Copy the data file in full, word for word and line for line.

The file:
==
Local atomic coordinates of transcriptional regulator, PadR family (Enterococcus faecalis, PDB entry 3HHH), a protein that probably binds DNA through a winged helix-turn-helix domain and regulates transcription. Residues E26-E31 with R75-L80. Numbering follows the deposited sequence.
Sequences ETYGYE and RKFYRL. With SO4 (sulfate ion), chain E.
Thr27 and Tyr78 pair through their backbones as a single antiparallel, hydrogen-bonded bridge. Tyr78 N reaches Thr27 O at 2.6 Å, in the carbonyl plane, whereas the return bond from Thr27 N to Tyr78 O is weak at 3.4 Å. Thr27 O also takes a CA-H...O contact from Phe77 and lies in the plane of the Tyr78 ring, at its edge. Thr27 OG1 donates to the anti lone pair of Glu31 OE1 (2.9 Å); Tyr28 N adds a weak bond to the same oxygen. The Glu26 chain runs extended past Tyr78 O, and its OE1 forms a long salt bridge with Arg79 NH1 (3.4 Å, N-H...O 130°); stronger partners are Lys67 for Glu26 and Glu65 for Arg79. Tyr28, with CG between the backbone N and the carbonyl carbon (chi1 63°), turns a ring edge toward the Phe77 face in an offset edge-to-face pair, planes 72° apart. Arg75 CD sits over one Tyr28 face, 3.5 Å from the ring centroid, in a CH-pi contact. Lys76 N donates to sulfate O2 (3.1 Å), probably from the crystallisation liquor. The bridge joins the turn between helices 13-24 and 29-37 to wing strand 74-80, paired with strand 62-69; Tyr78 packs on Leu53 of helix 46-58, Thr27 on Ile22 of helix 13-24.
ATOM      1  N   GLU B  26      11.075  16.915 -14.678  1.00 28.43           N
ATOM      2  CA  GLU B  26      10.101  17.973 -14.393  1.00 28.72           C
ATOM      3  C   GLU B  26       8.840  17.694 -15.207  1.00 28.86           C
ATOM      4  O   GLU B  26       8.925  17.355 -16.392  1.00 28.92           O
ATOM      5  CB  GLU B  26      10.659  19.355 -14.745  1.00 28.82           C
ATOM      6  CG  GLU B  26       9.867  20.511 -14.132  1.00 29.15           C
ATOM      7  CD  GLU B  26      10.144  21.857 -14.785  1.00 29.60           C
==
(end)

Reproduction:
Local atomic coordinates of transcriptional regulator, PadR family (Enterococcus faecalis, PDB entry 3HHH), a protein that probably binds DNA through a winged helix-turn-helix domain and regulates transcription. Residues E26-E31 with R75-L80. Numbering follows the deposited sequence.
Sequences ETYGYE and RKFYRL. With SO4 (sulfate ion), chain E.
Thr27 and Tyr78 pair through their backbones as a single antiparallel, hydrogen-bonded bridge. Tyr78 N reaches Thr27 O at 2.6 Å, in the carbonyl plane, whereas the return bond from Thr27 N to Tyr78 O is weak at 3.4 Å. Thr27 O also takes a CA-H...O contact from Phe77 and lies in the plane of the Tyr78 ring, at its edge. Thr27 OG1 donates to the anti lone pair of Glu31 OE1 (2.9 Å); Tyr28 N adds a weak bond to the same oxygen. The Glu26 chain runs extended past Tyr78 O, and its OE1 forms a long salt bridge with Arg79 NH1 (3.4 Å, N-H...O 130°); stronger partners are Lys67 for Glu26 and Glu65 for Arg79. Tyr28, with CG between the backbone N and the carbonyl carbon (chi1 63°), turns a ring edge toward the Phe77 face in an offset edge-to-face pair, planes 72° apart. Arg75 CD sits over one Tyr28 face, 3.5 Å from the ring centroid, in a CH-pi contact. Lys76 N donates to sulfate O2 (3.1 Å), probably from the crystallisation liquor. The bridge joins the turn between helices 13-24 and 29-37 to wing strand 74-80, paired with strand 62-69; Tyr78 packs on Leu53 of helix 46-58, Thr27 on Ile22 of helix 13-24.
ATOM      1  N   GLU B  26      11.075  16.915 -14.678  1.00 28.43           N
ATOM      2  CA  GLU B  26      10.101  17.973 -14.393  1.00 28.72           C
ATOM      3  C   GLU B  26       8.840  17.694 -15.207  1.00 28.86           C
ATOM      4  O   GLU B  26       8.925  17.355 -16.392  1.00 28.92           O
ATOM      5  CB  GLU B  26      10.659  19.355 -14.745  1.00 28.82           C
ATOM      6  CG  GLU B  26       9.867  20.511 -14.132  1.00 29.15           C
ATOM      7  CD  GLU B  26      10.144  21.857 -14.785  1.00 29.60           C